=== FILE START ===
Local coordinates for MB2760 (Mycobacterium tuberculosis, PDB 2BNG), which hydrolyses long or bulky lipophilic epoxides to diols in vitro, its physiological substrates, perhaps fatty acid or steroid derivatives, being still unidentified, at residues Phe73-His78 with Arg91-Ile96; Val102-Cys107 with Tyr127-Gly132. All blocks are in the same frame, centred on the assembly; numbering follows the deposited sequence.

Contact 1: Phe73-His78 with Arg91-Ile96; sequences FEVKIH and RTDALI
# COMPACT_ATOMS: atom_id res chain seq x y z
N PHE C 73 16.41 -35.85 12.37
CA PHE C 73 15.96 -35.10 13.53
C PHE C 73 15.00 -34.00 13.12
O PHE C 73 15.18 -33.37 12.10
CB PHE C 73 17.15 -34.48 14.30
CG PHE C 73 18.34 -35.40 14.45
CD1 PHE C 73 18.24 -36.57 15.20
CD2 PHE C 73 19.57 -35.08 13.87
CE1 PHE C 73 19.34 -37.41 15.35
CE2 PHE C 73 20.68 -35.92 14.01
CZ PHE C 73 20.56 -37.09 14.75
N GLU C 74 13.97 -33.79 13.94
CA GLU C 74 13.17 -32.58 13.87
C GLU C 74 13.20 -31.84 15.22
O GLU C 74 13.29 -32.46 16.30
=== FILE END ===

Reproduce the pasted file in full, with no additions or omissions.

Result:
Local coordinates for MB2760 (Mycobacterium tuberculosis, PDB 2BNG), which hydrolyses long or bulky lipophilic epoxides to diols in vitro, its physiological substrates, perhaps fatty acid or steroid derivatives, being still unidentified, at residues Phe73-His78 with Arg91-Ile96; Val102-Cys107 with Tyr127-Gly132. All blocks are in the same frame, centred on the assembly; numbering follows the deposited sequence.

Contact 1: Phe73-His78 with Arg91-Ile96; sequences FEVKIH and RTDALI
# COMPACT_ATOMS: atom_id res chain seq x y z
N PHE C 73 16.41 -35.85 12.37
CA PHE C 73 15.96 -35.10 13.53
C PHE C 73 15.00 -34.00 13.12
O PHE C 73 15.18 -33.37 12.10
CB PHE C 73 17.15 -34.48 14.30
CG PHE C 73 18.34 -35.40 14.45
CD1 PHE C 73 18.24 -36.57 15.20
CD2 PHE C 73 19.57 -35.08 13.87
CE1 PHE C 73 19.34 -37.41 15.35
CE2 PHE C 73 20.68 -35.92 14.01
CZ PHE C 73 20.56 -37.09 14.75
N GLU C 74 13.97 -33.79 13.94
CA GLU C 74 13.17 -32.58 13.87
C GLU C 74 13.20 -31.84 15.22
O GLU C 74 13.29 -32.46 16.30